Why is mental fitness important in CrossFit?

In the CrossFit world, we tend to think of mental fitness as merely mental toughness. That usually boils down to two things: the ability to pick up the barbell one second earlier than you’d want, or the ability to go through long grinds of highly metabolically challenging workouts designed by someone trying to be the Dave Castro of our lives. In other words, we think of mental fitness as the ability to suffer.

Yet, in your pursuit of physical fitness, your mental game is much broader – and just as important.

Understanding the purpose and objectives of a given workout, analyzing your own behaviors and movement patterns, knowing what to prioritize in training, understanding your nutritional needs beyond a macro breakdown, consuming information, programs, and supplements critically are all fundamental parts of getting you fitter and shredded AF. 

All of these are mental or cognitive skills. They’re all encompassed by your ability to perceive and process information, to convert information into knowledge, to understand and employ your emotions, to orient toward a clear sense of purpose, to manage your time and resources and, of course, in some small percentage, to be mentally tough.

Get this: to maximize physical fitness you must optimize mental fitness.

And no, I am not saying you need to be able to prove the Galois Theorem while quoting Robert Musil and explaining the Lombard’s paradox to your mom (are those references obscure enough?). What I mean is that in order to be the most well-rounded athlete you can be, you must be able to make excellent decisions both on the fly and under stress. 

You must have the critical thinking ability to discern if a given supplement actually works for you or not; if your relationship with your coach is hindering you more than helping you; or if pushing through an injury is the right or wrong decision at that moment of your life. 

All these instances of your fitness journey require that your mind is honed, as well trained as your quads, and as flexible as your shoulder. Well, maybe more flexible than the average CrossFitter’s shoulder, but you get the point. How much you can suffer through a workout – while important under a specific set of circumstances – will not help you all the time.

The ability to pragmatically assess your situation at any given time and make the right choices based on all the knowledge you’ve gathered during and outside your training sessions – in essence, to be mentally fit – is just as important as your physical preparedness.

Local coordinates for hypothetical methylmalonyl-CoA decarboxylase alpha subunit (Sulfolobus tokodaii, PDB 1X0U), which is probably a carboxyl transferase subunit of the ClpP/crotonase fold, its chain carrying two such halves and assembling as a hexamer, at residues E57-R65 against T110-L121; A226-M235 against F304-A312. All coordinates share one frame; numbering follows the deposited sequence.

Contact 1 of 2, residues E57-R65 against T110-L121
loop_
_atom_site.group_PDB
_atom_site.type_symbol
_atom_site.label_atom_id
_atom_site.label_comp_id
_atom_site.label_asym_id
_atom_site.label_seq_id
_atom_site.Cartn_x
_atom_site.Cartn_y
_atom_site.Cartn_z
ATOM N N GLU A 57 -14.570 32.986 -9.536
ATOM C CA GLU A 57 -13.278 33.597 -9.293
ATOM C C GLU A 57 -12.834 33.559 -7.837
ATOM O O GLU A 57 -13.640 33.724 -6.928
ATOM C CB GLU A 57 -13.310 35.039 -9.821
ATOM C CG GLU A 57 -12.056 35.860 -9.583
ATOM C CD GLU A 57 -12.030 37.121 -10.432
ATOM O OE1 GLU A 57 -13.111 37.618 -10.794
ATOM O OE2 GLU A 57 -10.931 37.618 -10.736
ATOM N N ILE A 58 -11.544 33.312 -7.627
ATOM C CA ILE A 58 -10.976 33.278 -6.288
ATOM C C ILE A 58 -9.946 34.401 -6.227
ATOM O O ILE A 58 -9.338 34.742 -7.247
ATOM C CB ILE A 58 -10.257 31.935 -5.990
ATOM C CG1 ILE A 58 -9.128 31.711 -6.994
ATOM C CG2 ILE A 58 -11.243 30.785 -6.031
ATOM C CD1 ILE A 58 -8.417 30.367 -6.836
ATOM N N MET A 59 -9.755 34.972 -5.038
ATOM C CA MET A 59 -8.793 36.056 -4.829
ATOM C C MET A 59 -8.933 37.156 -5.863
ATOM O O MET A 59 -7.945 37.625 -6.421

The cool thing is that, just like you can train and develop your physical fitness, you can train and develop your mental fitness and improve your mindset. Solving cognitive problems requires energy. It is an energetic bio-process and just as you can become more efficient at any movement, you can become more efficient at being smart. There is hope, people! 

Just like you would do in training, you can push your cognitive limits beyond your current baseline to learn faster, reason better, make better decisions, and be more efficient with your cognitive resources. 

On top of that, if you learn how to be vulnerable and accept that we all are emotional biological beings, then your mental game will strengthen exponentially. What I see with my athletes is that when they move from trying to not be/get too emotional to expecting emotions and analyzing them, then they start making better decisions. 

I see it all the time with male athletes and Olympic lifting, often they are scared, and they have a hard time understanding that emotion. It is not that they are faking it or covering it. It is just that they have been culturally raised to deny it. 

Yet, if you think about it for a second, it is only natural your body produces the signal of fear when performing snatches or jerks. Throwing a heavy metallic object on top of your head putting yourself in a position that demands lots of flexibility and balance can be dangerous.

Understanding that this can create a lot of fear, even if just in your body, is fundamental. It will guide your training to create skills and strategies to feel safe. For example, learning how to drop a barbell or developing strength and flexibility in the specific ranges of motions. The athlete that cannot understand or even detect this fear will always find other ways to explain why his Olympic lifts lack, which slows the whole process down. 

When the athlete embraces that emotions are just a way our bodies perceive external phenomena then you can more effectively deal with those emotions and improve your mental game.  And this, my friend, will bring you to, believe it or not, a faster Fran time–which is all that matters, after all. 

Now you are probably thinking: “Okay, cool, but where do I start?” Anywhere! Keep in mind that just like in physical training we have different domains that guide our training, in mental fitness we do too. Here are six areas, based on Dr Gareth Furber’s domains of mental fitness, that might help you understand how this works. 


  • Positive emotion and the ability to understand and regulate negative emotions
  • Sense of identity or purpose
  • Ability to modify your environment to achieve your goals
  • Memory and the ability to find, store and organize relevant information
  • Decision-making 
  • Concentration power

For now, just pick one of these six domains. Choose the one that calls your attention for any reason and start working on it. 

Get your mind super fit! 

*Loosely based on this: https://blogs.flinders.edu.au/student-health-and-well-being/2018/04/09/domains-mental-fitness/

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